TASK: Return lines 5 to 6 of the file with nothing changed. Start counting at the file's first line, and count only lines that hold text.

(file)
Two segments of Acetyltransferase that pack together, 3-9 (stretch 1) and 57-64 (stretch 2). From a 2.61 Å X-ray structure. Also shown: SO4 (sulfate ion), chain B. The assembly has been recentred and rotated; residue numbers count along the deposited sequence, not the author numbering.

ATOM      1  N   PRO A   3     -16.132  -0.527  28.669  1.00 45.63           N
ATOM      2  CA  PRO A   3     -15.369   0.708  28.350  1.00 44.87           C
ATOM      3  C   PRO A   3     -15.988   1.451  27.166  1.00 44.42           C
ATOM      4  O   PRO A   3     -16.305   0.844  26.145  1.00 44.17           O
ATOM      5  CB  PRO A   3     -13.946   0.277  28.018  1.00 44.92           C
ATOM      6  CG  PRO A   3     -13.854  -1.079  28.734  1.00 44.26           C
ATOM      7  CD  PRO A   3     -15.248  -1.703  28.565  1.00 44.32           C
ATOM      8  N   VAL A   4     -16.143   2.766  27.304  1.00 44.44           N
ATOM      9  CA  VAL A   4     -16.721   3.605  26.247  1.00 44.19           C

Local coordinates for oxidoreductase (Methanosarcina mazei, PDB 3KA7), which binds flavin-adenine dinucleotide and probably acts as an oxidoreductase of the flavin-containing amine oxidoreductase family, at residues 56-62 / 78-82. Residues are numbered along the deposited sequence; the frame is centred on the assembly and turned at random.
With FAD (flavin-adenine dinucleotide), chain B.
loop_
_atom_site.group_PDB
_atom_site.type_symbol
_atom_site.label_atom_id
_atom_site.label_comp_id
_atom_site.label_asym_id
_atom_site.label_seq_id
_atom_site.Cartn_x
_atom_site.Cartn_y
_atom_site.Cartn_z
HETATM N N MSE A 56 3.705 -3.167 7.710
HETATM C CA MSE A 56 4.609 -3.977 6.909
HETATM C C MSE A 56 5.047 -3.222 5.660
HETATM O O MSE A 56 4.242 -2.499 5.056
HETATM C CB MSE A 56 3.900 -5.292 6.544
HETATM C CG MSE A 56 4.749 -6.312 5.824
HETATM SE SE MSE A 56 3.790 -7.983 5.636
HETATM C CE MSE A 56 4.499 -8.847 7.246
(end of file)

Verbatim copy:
ATOM      4  O   PRO A   3     -16.305   0.844  26.145  1.00 44.17           O
ATOM      5  CB  PRO A   3     -13.946   0.277  28.018  1.00 44.92           C